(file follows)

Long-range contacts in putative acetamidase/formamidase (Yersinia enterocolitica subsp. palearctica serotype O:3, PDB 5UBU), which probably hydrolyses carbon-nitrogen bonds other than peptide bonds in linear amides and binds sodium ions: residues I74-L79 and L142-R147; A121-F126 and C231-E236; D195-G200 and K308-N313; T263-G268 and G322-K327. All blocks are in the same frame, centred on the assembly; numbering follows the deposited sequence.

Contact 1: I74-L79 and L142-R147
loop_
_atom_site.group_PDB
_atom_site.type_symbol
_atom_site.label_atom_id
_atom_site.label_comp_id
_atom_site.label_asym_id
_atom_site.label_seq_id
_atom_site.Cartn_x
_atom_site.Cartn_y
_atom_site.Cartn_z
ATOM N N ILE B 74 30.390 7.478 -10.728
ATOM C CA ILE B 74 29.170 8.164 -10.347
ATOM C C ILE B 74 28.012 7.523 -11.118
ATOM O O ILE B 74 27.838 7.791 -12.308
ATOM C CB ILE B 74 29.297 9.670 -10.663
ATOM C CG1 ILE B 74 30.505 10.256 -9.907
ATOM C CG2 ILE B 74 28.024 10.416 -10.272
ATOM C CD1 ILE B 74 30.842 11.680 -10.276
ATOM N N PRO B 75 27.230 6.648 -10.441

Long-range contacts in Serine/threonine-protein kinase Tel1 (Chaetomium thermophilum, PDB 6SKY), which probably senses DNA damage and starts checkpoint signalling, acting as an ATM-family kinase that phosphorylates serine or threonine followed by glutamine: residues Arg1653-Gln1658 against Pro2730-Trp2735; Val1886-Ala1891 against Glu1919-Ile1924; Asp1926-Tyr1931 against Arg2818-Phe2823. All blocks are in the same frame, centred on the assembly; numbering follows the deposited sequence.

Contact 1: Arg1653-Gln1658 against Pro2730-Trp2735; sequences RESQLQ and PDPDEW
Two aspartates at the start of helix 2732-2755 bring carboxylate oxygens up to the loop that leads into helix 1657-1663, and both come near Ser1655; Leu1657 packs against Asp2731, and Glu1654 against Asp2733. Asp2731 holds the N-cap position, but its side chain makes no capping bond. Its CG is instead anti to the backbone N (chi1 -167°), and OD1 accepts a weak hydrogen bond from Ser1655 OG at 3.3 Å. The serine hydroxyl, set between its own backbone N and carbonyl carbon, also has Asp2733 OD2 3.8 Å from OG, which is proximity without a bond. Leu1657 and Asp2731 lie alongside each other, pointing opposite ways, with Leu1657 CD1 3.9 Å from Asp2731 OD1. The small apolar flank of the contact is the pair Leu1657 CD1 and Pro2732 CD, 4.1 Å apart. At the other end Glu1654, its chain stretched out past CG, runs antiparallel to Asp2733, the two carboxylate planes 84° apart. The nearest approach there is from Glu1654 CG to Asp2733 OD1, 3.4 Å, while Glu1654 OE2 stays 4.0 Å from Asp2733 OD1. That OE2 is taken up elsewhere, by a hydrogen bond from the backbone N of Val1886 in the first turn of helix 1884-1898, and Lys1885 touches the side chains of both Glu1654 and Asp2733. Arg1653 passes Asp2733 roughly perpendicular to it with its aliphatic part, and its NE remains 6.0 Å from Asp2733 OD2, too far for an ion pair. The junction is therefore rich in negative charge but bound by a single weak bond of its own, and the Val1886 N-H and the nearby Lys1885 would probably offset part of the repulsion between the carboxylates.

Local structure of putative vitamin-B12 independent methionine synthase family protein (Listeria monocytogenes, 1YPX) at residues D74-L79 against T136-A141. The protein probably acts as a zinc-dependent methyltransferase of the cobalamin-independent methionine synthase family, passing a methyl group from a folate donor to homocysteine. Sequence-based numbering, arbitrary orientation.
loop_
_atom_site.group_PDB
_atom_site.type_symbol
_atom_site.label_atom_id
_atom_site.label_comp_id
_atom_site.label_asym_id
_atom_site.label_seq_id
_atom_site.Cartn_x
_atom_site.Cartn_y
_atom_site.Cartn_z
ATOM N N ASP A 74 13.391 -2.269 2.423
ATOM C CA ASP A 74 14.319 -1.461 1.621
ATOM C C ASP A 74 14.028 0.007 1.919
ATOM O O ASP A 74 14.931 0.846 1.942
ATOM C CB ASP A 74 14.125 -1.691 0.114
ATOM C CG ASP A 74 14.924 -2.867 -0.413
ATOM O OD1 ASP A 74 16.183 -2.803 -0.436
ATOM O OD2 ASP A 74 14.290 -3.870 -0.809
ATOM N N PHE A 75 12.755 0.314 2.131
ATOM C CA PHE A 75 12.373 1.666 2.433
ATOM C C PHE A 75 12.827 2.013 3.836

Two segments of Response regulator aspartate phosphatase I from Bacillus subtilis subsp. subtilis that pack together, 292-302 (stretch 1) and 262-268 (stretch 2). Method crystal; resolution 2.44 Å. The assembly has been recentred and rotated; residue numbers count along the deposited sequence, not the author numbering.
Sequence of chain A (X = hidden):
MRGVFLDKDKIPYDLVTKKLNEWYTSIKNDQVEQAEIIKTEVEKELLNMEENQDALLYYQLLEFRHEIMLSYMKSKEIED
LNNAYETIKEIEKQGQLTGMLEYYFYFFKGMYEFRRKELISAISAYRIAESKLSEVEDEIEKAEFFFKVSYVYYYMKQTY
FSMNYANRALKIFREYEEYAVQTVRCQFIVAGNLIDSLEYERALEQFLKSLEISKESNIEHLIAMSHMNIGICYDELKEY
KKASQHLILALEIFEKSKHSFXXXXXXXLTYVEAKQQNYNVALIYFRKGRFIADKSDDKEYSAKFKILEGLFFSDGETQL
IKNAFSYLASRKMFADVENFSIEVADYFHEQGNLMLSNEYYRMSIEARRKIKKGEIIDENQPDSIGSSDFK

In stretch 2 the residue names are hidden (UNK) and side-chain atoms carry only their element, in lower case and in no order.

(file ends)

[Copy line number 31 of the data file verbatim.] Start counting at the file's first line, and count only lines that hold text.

_atom_site.label_asym_id